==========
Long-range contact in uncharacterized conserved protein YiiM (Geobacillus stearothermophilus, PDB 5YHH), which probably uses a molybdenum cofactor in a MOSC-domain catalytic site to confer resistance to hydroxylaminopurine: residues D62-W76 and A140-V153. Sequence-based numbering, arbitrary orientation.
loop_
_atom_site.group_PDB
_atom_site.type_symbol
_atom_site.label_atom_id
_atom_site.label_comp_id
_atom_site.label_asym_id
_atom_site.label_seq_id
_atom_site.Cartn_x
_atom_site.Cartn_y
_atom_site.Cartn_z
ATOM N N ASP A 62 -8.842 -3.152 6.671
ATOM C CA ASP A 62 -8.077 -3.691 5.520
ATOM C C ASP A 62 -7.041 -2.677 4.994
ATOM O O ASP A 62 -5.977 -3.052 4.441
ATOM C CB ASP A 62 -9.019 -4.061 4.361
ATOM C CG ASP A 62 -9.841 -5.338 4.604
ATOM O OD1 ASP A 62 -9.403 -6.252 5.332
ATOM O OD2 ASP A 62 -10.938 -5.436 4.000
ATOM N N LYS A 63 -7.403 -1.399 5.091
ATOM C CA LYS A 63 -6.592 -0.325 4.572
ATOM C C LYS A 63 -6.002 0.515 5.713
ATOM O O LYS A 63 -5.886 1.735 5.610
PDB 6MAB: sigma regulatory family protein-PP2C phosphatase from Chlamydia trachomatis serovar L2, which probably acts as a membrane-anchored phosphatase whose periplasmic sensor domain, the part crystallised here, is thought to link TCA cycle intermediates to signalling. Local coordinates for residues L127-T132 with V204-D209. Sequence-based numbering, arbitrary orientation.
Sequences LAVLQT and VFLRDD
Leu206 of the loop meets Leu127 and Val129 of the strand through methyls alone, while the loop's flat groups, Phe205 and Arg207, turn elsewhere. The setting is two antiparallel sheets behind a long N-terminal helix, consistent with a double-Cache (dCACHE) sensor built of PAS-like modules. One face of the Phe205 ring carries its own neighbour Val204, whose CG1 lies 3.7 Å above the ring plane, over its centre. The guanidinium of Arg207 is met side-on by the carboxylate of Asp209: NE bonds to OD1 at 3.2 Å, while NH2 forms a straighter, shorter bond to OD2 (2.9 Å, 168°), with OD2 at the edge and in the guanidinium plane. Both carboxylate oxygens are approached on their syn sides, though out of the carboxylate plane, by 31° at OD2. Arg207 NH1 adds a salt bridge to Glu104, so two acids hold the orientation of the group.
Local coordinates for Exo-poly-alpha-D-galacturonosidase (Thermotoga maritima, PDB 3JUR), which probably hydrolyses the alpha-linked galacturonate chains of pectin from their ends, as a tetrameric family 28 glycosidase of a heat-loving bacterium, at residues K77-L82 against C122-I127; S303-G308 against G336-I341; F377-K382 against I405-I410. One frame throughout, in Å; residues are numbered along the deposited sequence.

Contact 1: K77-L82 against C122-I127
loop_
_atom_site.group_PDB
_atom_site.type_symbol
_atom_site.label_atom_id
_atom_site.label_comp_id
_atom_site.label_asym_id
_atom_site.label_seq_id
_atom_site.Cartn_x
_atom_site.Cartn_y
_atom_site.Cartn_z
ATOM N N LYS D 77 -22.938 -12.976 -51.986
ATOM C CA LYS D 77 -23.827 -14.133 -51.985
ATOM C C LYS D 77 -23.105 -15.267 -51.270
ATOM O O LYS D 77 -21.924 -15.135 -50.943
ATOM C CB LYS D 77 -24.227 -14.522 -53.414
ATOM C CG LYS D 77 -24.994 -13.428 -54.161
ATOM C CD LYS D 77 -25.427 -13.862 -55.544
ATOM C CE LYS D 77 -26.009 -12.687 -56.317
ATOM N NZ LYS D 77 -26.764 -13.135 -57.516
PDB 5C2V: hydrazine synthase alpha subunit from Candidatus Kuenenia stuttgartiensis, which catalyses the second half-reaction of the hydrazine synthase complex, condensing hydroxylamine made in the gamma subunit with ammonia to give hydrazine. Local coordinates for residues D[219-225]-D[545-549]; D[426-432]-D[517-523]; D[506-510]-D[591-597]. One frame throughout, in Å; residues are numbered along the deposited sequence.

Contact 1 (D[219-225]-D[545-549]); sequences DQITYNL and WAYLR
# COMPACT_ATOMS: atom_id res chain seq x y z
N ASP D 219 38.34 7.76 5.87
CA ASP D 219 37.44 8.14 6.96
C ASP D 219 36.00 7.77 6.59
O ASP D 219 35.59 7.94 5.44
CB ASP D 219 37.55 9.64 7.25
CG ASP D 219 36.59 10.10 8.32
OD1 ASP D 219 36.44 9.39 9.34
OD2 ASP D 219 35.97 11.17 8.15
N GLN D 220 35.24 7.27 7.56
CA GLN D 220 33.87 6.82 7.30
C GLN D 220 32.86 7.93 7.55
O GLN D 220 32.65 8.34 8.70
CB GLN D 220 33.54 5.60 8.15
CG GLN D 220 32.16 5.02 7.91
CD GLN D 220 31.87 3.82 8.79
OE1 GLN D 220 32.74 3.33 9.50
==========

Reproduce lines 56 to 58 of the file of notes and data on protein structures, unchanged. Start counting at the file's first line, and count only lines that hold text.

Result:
CG ASP D 219 36.59 10.10 8.32
OD1 ASP D 219 36.44 9.39 9.34
OD2 ASP D 219 35.97 11.17 8.15